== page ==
"We haven't learned the lessons from 100 years ago, in terms of the importance of being consistent and keeping measures in place until we've really gotten things under control," Quick said.

Credit: CDC
As flu cases in 1918 rose sharply, the board of public health in San Francisco issued various preventative recommendations, including moving social events and services, like court proceedings, outdoors to avoid crowding inside and spreading the virus.

'This is a much more treacherous virus'

With the U.S. death toll from the COVID-19 pandemic recently matching, and then, overtaking that from the 1918 flu, some have tried to draw similarities between the flu pandemic and the COVID-19 pandemic, but Quick warns, some context is needed. 

The Centers for Disease Control and Prevention reports more than 711,000 virus-related deaths, so far, including about 30,000 in the Carolinas. The 1918 flu killed about 675,000 Americans, the CDC reports.

By the raw numbers, COVID-19 is the deadliest pandemic to hit U.S. soil. However, Quick reminds that the U.S. population was much smaller than today -- some estimates show it was less than one-third of what it is now.

"In absolute terms, (COVID-19) is more, but in relative terms, it's less because of modern medical care and hospitalization, and now, the impact of vaccination," Quick said.

Quick also says comparisons between the epidemic curves of the two pandemics show surface-level similarities, but a deeper dive points to important differences. While overall, the death curves show three main waves, that of the flu pandemic was spread out from Spring of 1918 to Summer of 1919, a little more than a year. The COVID-19 pandemic is now stretching into its second year.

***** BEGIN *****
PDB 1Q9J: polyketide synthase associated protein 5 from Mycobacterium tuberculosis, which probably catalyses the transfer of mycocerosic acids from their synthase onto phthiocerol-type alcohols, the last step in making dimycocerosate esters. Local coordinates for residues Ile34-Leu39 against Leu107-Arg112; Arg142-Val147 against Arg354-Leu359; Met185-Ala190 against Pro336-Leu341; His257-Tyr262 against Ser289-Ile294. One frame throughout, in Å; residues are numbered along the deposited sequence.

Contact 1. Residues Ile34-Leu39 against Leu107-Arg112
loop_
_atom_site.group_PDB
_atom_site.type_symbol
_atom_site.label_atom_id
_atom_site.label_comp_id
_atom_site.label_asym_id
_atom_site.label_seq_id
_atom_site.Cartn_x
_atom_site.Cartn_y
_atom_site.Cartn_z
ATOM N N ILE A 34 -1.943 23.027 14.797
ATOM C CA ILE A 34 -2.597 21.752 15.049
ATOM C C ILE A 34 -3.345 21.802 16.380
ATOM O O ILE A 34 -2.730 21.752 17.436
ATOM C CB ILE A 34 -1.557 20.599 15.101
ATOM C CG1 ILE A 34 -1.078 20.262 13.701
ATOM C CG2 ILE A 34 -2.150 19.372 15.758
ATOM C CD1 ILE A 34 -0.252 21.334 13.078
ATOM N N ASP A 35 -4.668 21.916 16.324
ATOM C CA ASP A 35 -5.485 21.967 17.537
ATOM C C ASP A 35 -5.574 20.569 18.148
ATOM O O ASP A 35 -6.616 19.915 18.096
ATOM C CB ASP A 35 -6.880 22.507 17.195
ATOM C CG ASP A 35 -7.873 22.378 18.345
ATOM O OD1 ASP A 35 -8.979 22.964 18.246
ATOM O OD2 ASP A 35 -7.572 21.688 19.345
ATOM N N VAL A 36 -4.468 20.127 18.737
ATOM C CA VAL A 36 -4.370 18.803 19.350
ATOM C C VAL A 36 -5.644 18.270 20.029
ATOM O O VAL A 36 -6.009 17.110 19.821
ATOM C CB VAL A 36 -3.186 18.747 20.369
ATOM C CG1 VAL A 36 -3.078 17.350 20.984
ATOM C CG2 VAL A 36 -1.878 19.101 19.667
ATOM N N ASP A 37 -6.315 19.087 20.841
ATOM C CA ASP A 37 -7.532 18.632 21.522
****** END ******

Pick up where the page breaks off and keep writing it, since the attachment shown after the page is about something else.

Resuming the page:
"This is a much more treacherous virus than the 1918 flu," Quick said, noting that the predominant strain of COVID-19, delta, spreads much quicker and the world is much more connected nowadays.

Credit: CDC

"The world was not nearly as connected 100 years ago. So, we're infinitely more connected, we're more urbanized," Quick said. "We also have had enough outbreaks in different places that we have potential to continue generating new viruses."

'The cost of sitting back is just huge'

He warns, because of those factors, COVID-19 is not set to burn out as easily as the 1918 flu did, and that more work is needed.

"If we wait for everybody to get infected before we vaccinate the world, we're going to burn through a whole lot of human lives," Quick said. "The cost of that, not just in human terms, in terms of lives, but in economic terms, of disrupted lives and livelihoods and futures, the cost of sitting back is just huge, and it'll catch up with all of us."

Quick thinks it is likely that some people alive today will live to see another pandemic, citing global interconnectedness.

"We're entering a century of pandemics," Quick said. "What I hope is that people remember this moment. Remember what you've been through the last 18 months: how many plans have been dashed, how many promises have been broken, how many weddings have been deferred, how many funerals you've been a part of... how many friends or colleagues have lost jobs, how many kids have been knocked behind."

"Make sure our leaders keep investing in things that public health people and scientists know will keep us far safer from future ones," Quick said.

Contact Vanessa Ruffes at vruffes@wcnc.com and follow her on FacebookTwitter and Instagram.